This toon from Bob Englehart of The Hartford Courant tackles President Obama's use of executive orders.
The board of Island Transit needed to find someone above reproach, someone with an unblemished history, to lead the beleaguered agency forward, even if it’s only on an interim basis. Instead, the board went behind closed doors last week and chose a candidate for interim director who resigned from Community Transit in Snohomish County under the cloud of a bribery scandal 20 years ago. Kenneth Graska wasn’t indicted, but an audit report faulted his management style as autocratic and authoritarian.
Homelessness: on Whidbey Island it seems like a foreign condition, something that happens far away in busier or lesser places, not wholesome communities home to iconic state parks and charming waterfront towns. Yet, it’s real. Last year hundreds of people on the South End alone were sleeping on friends’ couches, in cars and even in camps in the woods. It’s estimated that 80 of them were children. Kids.
If the future is powered without fossil fuels, then the days of tomorrow may begin on Whidbey Island as soon as this month. At least in rural areas.
A colleague recently told me I’m “an old man at heart.” I remember thinking that I was “gruff” maybe, perhaps even “brusque” at times, but an old man?
As the saying goes, a little bit of bubbly never hurt anyone, but it sure can be embarrassing, as the Langley City Council discovered this week. Caught up in a spontaneous and celebratory moment, council members, city staff and members of the public inadvertently broke state law and violated Langley code with a Champagne toast to departing Planning Chief Jeff Arango during Monday’s regular council meeting.
November is the month of Thanksgiving. We have many things to be thankful for just in living on Whidbey Island. We also have things we appreciate that we need to actively guard, preserve, and cultivate. The quality of life here is why many people came here. Many people feel it is so extraordinary that it is worth investing their time, talents and treasure in preserving the safety, security, and peace of mind for ourselves and our friends, neighbors and family members here.
People contribute to society in different ways. Some do small things, such as shopping local or giving old clothes to Good Will, and others go big. Lucas Jushinski, a Freeland business owner, is the latter. This year he’s put his money where his heart is by extending $10,000 matching grant opportunities to three South Whidbey non-profit groups: Good Cheer Food Bank (twice), New Stories and most recently the Whidbey Veterans Resource Center in Bayview.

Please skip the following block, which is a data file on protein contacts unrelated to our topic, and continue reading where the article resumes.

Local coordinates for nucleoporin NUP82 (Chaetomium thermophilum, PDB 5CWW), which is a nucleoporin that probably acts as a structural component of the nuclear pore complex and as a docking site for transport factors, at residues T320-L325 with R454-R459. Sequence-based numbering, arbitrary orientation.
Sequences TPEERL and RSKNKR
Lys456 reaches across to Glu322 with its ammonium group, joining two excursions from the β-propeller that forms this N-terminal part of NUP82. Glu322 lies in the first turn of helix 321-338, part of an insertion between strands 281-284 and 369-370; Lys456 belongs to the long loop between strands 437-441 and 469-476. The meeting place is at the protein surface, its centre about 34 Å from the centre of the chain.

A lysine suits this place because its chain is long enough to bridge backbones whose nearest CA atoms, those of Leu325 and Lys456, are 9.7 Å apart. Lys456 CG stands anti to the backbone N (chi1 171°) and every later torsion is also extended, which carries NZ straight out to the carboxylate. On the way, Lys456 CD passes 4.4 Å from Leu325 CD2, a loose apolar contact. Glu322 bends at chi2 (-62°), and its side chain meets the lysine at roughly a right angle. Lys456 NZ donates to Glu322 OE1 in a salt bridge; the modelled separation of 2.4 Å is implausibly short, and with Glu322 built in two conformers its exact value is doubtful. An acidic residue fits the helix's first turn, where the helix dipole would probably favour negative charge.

With decades of hard work, Island Transit grew from a veritable one-horse operation to an all-star transportation agency, one that shuttled thousands of riders across the county for years all for free. Then, in one fell swoop, it all came crashing down.
Elected officials are held to a higher standard than the rest of us common folk. It may seem unfair at times, but it’s true all the same, and none of those who have taken an oath of office can say they didn’t know that intense public scrutiny and demands for accountability, legitimate or otherwise, are part of the job. That’s one of the reasons Oak Harbor Mayor Scott Dudley has struck the war post and announced he’ll be visiting the home municipalities of Island Transit board members and lobbying for their resignations. But perhaps someone should remind North Whidbey’s raging bull of righteousness of that very same standard. Some transit directors may need to step down, but it’s not up to Dudley to decide who, not even in Oak Harbor — it’s the city council’s decision — and self aggrandizing displays of accountability are unbecoming of the office of mayor, in any town.
The state Auditors have finished their review of the Island Transit books for 2013 and confirmed there was no malfeasance. No money was stolen, but there was sloppy record-keeping and the previous management was not following standard practices in some important areas. Specifically, management of the cash-flow and documentation of the federal grant funds for the new building project in payroll and tracking inventory were of concern. The good news is the reductions in service earlier this year were sufficient to reduce expenses so Island Transit is operating in the black again and beginning to rebuild the reserve. Also a new financial officer has instituted proper record-keeping and begun a full review of internal controls to be sure best practices are being followed in all areas going forward.